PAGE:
Since 2014, Hearst UK has launched licensing ventures including House Beautiful and Country Living-branded furniture ranges, which together sell an average of 1,000 pieces a week, according to Jones. Cosmopolitan launched a branded fragrance in a deal brokered by IMG Licensing, which represents several Hearst titles in product licenses outside the US. Men’s Health introduced branded frozen foods, beef jerky and vitamins, through UK brand licensing consultancy Golden Goose. The frozen food range shifted 8,000 units in its first week, according to Hearst, while Men’s Health vitamins had the strongest share gain in the UK dietary supplements market last year, accounting for 4 percent of dietary supplements retail value sales, according to market research firm Euromonitor International.

While some deals come to Hearst through a licensing company, others are borne out of advertising partnerships, such as the furniture deal with DFS: “They said, ‘This is our strategic issue, can you help us with it? We think there’s a market here that we’re not getting,’” says Jones.

Other ventures go further afield. In February, interiors magazine ELLE Decoration UK launched a styling consultancy for commercial property developers. In January, Hearst UK launched a co-branded MA degree in art and design at the Cambridge School of Visual & Performing Arts. Last month, Country Living magazine launched an online dating site for 45-plus men and women, in a revenue share agreement with The Dating Lab.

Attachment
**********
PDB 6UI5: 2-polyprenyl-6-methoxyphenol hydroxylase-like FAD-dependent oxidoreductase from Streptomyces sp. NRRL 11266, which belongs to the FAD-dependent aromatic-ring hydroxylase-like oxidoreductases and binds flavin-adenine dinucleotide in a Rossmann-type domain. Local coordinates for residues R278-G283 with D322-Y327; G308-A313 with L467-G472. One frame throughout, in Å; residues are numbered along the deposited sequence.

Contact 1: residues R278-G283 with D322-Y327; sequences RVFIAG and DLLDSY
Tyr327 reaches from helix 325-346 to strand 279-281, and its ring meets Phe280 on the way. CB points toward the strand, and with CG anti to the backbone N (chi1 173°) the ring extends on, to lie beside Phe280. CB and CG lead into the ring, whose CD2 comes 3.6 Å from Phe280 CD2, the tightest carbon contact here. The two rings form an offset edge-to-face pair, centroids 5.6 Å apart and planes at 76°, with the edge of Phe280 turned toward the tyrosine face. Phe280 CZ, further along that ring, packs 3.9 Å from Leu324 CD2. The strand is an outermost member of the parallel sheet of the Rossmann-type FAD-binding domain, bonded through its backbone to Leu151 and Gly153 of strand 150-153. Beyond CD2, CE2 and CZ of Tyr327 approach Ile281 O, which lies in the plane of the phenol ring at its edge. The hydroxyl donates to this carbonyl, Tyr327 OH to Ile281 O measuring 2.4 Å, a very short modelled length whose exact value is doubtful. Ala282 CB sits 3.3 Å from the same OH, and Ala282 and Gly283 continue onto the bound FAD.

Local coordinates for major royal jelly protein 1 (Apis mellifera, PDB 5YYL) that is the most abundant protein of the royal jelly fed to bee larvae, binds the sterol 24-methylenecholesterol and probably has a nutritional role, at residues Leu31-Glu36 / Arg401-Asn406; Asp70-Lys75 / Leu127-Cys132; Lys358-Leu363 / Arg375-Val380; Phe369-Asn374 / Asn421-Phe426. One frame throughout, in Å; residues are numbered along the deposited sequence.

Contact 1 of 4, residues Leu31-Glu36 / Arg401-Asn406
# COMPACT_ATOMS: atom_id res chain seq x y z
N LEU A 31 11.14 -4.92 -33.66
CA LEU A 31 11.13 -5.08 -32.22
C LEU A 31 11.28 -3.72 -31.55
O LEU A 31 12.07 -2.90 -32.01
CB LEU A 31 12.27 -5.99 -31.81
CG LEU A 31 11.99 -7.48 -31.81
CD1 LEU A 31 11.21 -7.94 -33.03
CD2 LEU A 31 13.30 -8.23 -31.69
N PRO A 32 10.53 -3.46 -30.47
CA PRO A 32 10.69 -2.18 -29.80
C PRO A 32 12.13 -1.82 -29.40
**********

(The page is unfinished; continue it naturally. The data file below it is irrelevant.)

It’s all part of a greater strategy to diversify revenue streams. At Hearst UK, orders came from the US business to move from “monthly to moments” — reflecting the fact that monthly titles don’t pay like they used to offline. In 2012, Good Housekeeping had a “very profitable business,” according to Secombe, and the biggest circulation of any UK lifestyle title. “But any way you look at the numbers over time would suggest that unless we changed the way we communicated with our audience, our ability to maintain that position would be difficult,” she says.

“We’ve completely transformed the Hearst business in that we’re very clear what the role of the monthlies is, in terms of that print product, but we’re overlaying that with a suite of multichannel products,” she adds, citing digital and brand extensions as the big pushes."

While there is a clear correlation between ramping up brand extensions and declining print revenue, the effort is also born out of the fear that as print advertising sales have dropped, digital ad spend has not picked up the slack, despite readers shifting to consume more content online. “There’s still a question mark over how you make money through digital,” Rowlands says.

It's all part of a greater strategy to diversify revenue streams — monthly titles don't pay like they used to.

But brand extensions don’t always work. In 1999, Cosmopolitan launched a yoghurt, linked to a survey by the magazine that claimed 65 percent of Brits had used food products to enrich their sex lives. The product disappeared from shelves within 18 months. “It didn’t go down at all well,” says Rowlands. “If your product is perfect for your brand, it’s okay. But if it’s not, it can actually do quite a lot of damage.”